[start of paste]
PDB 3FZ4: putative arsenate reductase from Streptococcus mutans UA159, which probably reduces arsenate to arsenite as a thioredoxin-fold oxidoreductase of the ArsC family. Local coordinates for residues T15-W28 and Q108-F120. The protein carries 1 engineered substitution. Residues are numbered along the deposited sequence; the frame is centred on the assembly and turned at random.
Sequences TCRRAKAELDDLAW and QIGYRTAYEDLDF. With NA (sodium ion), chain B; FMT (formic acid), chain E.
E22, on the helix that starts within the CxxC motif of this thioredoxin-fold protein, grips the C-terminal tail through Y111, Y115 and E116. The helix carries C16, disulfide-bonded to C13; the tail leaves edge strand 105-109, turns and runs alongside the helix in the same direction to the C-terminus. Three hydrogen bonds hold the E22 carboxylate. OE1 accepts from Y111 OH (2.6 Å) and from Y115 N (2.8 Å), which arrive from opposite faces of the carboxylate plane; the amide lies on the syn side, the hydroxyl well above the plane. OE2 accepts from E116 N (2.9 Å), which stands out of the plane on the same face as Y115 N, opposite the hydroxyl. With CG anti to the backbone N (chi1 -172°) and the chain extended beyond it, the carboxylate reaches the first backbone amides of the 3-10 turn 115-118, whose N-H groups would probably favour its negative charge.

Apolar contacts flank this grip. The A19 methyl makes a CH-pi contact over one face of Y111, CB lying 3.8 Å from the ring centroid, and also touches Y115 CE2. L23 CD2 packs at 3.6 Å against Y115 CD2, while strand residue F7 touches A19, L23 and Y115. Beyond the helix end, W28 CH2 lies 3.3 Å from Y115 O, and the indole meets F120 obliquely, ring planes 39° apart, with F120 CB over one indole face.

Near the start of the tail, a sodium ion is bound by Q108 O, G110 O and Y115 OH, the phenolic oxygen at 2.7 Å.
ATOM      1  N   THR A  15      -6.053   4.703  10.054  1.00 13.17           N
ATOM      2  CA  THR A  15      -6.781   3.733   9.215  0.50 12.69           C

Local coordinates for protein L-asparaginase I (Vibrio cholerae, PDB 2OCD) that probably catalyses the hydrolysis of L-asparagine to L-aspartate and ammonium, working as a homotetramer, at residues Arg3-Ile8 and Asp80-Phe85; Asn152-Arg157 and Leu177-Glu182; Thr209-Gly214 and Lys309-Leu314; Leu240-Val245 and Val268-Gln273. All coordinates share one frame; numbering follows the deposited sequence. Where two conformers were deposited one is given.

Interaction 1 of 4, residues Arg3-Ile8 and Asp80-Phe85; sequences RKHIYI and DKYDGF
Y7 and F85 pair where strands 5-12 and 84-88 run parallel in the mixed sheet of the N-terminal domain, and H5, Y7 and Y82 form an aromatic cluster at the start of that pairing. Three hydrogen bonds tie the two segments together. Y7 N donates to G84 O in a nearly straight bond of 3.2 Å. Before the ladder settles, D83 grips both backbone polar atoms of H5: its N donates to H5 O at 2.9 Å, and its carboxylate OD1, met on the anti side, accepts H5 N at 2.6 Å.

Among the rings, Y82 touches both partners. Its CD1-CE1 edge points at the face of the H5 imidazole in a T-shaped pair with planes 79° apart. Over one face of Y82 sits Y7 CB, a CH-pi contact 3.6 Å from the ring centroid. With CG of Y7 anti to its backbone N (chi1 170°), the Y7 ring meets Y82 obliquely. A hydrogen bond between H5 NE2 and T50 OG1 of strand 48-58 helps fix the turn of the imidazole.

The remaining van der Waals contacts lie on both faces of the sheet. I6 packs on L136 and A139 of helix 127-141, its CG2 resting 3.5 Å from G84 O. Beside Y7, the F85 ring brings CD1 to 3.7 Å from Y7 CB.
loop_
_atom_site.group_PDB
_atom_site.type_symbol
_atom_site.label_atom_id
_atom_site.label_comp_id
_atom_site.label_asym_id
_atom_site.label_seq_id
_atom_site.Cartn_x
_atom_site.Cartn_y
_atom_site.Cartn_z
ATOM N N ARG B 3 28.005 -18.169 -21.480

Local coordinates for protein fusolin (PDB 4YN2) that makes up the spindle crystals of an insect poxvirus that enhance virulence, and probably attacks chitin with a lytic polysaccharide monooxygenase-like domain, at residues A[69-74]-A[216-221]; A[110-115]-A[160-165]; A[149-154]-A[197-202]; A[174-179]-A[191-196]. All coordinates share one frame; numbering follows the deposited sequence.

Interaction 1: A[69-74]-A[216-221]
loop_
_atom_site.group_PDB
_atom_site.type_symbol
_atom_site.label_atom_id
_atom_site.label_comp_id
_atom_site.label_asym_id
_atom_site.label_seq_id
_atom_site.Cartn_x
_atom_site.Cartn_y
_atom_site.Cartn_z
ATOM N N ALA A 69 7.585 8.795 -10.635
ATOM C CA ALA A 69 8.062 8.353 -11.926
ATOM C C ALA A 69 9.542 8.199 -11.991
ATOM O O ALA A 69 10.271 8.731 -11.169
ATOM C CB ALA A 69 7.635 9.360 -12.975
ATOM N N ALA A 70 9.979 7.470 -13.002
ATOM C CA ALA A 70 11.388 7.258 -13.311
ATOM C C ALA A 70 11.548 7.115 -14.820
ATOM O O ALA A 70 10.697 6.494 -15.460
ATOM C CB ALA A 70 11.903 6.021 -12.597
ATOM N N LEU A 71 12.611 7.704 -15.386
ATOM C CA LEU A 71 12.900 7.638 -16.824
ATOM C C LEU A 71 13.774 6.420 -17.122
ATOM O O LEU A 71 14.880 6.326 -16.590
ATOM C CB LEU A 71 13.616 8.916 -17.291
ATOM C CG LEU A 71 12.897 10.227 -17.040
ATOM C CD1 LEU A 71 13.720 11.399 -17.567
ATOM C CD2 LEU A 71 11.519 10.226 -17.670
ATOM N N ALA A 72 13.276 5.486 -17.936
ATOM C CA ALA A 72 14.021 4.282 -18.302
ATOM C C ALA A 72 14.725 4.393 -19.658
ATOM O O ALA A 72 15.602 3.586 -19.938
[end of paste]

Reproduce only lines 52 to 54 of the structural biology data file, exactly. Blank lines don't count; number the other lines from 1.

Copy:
ATOM C CD1 LEU A 71 13.720 11.399 -17.567
ATOM C CD2 LEU A 71 11.519 10.226 -17.670
ATOM N N ALA A 72 13.276 5.486 -17.936